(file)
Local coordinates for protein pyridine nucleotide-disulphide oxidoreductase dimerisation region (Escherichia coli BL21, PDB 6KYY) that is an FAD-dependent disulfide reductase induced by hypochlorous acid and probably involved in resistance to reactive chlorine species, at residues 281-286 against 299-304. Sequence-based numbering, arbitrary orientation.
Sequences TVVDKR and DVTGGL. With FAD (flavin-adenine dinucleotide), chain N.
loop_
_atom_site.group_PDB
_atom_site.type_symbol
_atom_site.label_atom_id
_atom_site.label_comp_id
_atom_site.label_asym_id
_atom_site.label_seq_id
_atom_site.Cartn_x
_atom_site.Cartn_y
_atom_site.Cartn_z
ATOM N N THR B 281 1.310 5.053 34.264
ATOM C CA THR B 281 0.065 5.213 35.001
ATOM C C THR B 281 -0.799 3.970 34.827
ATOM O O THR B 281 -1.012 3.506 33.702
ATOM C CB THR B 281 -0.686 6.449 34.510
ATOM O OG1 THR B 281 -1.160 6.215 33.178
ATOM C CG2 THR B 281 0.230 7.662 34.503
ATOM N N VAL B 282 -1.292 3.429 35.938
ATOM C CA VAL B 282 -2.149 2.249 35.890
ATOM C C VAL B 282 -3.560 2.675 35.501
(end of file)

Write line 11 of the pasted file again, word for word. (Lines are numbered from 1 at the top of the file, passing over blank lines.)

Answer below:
_atom_site.Cartn_y